10 October 2011
Guangzhou – Chinese had been living in the archipelago that was to become the Philippines long before the islands were overrun by Spanish colonizers. However, the specific era of the Chinese migration to the Philippines is unknown because no statistics are available. Chinese make up 2-4% of the country’s population, and most of them belong to either the Fujianese or Cantonese dialect groups. Field research on the tombstones in Chinese cemeteries nationwide revealed that nearly 89% of those who were buried were Fujianese; 10%, Cantonese; and 1%, other groups. (The Philippines is not a traditional prime destination for Cantonese migrants.)
Southern Fujian has three main dialects: Quanzhou, Xiamen, and Zhangzhou, the accents of which vary slightly from one to the other. Most Fujianese were originally from Quanzhou (75%) and Zhangzhou (23%). The majority of Chinese in Metro Manila speak Minnan, a Quanzhou variant; those in southern Philippines speak Xiamen, another variant. On the other hand, many Cantonese are from Taishan, the hometown of thousands of Chinese living overseas. There is also a minority of Cantonese who have Portuguese ancestry; they are called Macanese. Some Cantonese ghettoes are found in Manila’s Santa Mesa and Tondo districts.
Most Chinese are urban dwellers, and about 60% live in Metro Manila. The rest can be found in the other larger cities, such as Cebu, Davao, and Baguio. The Chinese’s preference for urban centers is closely linked with their means of livelihood. A great number of Chinese are engaged in business, ranging from small retail shops to international corporations; several well-known taipans are at the helm of multinational companies in the Philippines.
Many important Chinese associations are dominated by Fujianese due to their predominance in population and the fact that the Cantonese are not as prosperous as their Fujianese counterparts. Although they speak Cantonese at home or in their circle, Cantonese are raised to speak Minnan, which is often the only working language in general Chinese associations, with the exception of those in the Cantonese society.
The Chinese in the Philippines are overwhelmingly Christian, although many continue to practice traditional Chinese religions alongside Catholicism. Buddhism, Taosim, and ancestor worship are the traditional religions that still have adherents in the Chinese community. Buddhist-Taoist temples and even some small places of worship (where people burn incense, offer fruits and paper money to their ancestors, and pray for peace and good luck) can be found in Chinese communities, especially in urban areas like Manila. They deeply believe that the spirits of their ancestors, if treated properly, are benign and will bring them good fortune. To be sure, the traditional religious practices of Chinese in the Philippines have been greatly tempered compared with those of mainland China and Taiwan due to the blending of philosophies. Moreover, the younger generations have tended to embrace Christian beliefs and the western lifestyle.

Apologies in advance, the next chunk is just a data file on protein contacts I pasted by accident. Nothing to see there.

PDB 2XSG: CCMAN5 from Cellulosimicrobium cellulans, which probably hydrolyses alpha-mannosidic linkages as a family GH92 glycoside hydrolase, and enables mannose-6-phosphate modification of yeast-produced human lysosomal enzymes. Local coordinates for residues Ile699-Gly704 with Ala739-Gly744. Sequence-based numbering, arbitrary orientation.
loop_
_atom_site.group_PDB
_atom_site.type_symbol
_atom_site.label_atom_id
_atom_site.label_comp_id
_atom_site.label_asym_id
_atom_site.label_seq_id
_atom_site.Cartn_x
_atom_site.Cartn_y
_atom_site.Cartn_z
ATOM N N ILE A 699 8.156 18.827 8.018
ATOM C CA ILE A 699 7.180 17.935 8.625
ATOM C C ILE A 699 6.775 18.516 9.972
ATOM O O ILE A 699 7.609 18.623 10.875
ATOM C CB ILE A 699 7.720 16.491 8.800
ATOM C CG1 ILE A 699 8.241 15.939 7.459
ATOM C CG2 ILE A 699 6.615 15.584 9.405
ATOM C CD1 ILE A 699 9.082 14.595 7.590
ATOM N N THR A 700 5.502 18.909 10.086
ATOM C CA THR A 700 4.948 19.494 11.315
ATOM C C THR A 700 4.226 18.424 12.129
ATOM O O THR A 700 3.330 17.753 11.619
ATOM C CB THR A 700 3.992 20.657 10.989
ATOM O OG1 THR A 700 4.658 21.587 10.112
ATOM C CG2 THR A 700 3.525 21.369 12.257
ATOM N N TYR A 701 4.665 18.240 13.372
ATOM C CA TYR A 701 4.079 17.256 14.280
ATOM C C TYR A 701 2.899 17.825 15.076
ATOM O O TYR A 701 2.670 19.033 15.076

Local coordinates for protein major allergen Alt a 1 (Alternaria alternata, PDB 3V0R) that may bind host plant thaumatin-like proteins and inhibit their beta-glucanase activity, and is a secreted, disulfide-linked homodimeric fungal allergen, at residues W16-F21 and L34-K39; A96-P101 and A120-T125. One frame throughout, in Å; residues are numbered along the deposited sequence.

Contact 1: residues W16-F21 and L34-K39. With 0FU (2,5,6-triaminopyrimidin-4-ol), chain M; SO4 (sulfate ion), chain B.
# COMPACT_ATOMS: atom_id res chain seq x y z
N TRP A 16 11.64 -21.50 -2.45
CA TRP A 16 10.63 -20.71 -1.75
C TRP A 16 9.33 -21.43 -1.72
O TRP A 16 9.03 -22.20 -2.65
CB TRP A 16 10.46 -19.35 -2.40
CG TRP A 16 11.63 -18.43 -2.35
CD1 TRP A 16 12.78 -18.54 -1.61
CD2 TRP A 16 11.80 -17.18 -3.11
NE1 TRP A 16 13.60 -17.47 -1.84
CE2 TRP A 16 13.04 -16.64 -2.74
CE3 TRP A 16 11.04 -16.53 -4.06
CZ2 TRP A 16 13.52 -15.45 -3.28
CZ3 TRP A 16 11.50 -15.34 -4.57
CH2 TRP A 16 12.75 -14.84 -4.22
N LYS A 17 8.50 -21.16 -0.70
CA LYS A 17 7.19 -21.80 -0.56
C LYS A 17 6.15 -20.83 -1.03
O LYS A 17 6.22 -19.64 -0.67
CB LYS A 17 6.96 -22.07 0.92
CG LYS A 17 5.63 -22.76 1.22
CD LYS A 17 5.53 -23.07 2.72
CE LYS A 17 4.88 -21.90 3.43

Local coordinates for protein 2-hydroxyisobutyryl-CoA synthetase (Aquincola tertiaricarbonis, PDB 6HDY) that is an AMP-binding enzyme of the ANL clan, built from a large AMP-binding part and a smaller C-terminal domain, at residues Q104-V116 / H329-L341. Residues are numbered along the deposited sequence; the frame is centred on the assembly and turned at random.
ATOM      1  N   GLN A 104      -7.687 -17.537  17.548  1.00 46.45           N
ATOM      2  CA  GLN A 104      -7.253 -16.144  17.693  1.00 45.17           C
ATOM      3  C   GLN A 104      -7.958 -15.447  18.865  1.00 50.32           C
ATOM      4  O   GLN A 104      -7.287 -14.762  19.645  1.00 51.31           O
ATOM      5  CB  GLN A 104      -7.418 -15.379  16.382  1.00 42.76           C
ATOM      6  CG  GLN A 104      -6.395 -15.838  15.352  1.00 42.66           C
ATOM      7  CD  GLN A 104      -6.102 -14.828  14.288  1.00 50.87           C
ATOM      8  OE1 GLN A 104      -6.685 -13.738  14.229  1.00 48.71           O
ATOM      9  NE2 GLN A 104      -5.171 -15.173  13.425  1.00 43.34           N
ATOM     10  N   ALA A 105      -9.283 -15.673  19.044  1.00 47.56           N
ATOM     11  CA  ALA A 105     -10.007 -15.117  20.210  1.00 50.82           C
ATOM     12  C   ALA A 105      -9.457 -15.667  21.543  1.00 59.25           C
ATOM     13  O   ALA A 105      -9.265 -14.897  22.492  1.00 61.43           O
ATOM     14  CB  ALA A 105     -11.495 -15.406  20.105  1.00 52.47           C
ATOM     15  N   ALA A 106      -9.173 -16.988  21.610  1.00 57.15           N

The older generations, which have been steeped in traditional Chinese culture, still use the Chinese language as their chief communication instrument. Their number is still large enough to support five Chinese newspapers in the Philippines. Community news about weddings, births, deaths, professional preferment, a company’s opening ceremony, and Chinese associations’ inaugurations are published in traditional style on the Chinese newspapers. It can be seen as a way to maintain Chinese culture inside the Chinese community.
The Filipinization policy of former President Ferdinand Marcos ordered Chinese language schools to close their doors or limit the time allotted for subjects pertaining to the Chinese language, history, and culture. As a result, the Chinese born during or after the Marcos era, though they could still speak Minnan or Cantonese, were no longer as adept with the Chinese language. The situation did not improve much when President Corazon Cojuangco Aquino assumed power in the 1980s, despite her encouragement of a free press and cultural harmony. Chinese born after 1990s are quite comfortable with English and Tagalog (or another Philippine language, depending on their location), although they still identify themselves as Chinese.
It is difficult to trace the whole image of Chinese culture and arts. Some older Chinese still adhere to the traditional, such as Chinese calligraphy and painting, and their works are often exhibited in local museums. Younger Chinese artists are more Filipinized or westernized.